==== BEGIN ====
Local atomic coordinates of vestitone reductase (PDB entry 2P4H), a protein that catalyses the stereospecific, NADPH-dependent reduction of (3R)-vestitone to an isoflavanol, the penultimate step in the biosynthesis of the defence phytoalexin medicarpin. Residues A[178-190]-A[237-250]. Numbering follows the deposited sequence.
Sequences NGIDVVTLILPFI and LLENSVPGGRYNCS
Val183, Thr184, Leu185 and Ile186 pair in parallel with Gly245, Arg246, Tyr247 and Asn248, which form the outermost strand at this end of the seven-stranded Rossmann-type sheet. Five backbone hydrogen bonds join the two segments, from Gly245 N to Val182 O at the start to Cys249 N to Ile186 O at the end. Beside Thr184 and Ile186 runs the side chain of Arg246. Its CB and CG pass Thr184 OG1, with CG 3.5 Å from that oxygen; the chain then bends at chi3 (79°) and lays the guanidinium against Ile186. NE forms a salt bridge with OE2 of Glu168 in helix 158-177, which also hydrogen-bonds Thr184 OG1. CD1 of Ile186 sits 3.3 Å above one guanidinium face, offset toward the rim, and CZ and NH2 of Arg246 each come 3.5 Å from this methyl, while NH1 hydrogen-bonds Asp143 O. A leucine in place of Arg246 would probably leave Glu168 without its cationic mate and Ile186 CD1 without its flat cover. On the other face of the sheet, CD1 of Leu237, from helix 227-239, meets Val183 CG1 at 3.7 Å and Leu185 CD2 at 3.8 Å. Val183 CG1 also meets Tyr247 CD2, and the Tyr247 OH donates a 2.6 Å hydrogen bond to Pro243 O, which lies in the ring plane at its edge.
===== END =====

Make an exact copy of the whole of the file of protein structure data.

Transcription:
Local atomic coordinates of vestitone reductase (PDB entry 2P4H), a protein that catalyses the stereospecific, NADPH-dependent reduction of (3R)-vestitone to an isoflavanol, the penultimate step in the biosynthesis of the defence phytoalexin medicarpin. Residues A[178-190]-A[237-250]. Numbering follows the deposited sequence.
Sequences NGIDVVTLILPFI and LLENSVPGGRYNCS
Val183, Thr184, Leu185 and Ile186 pair in parallel with Gly245, Arg246, Tyr247 and Asn248, which form the outermost strand at this end of the seven-stranded Rossmann-type sheet. Five backbone hydrogen bonds join the two segments, from Gly245 N to Val182 O at the start to Cys249 N to Ile186 O at the end. Beside Thr184 and Ile186 runs the side chain of Arg246. Its CB and CG pass Thr184 OG1, with CG 3.5 Å from that oxygen; the chain then bends at chi3 (79°) and lays the guanidinium against Ile186. NE forms a salt bridge with OE2 of Glu168 in helix 158-177, which also hydrogen-bonds Thr184 OG1. CD1 of Ile186 sits 3.3 Å above one guanidinium face, offset toward the rim, and CZ and NH2 of Arg246 each come 3.5 Å from this methyl, while NH1 hydrogen-bonds Asp143 O. A leucine in place of Arg246 would probably leave Glu168 without its cationic mate and Ile186 CD1 without its flat cover. On the other face of the sheet, CD1 of Leu237, from helix 227-239, meets Val183 CG1 at 3.7 Å and Leu185 CD2 at 3.8 Å. Val183 CG1 also meets Tyr247 CD2, and the Tyr247 OH donates a 2.6 Å hydrogen bond to Pro243 O, which lies in the ring plane at its edge.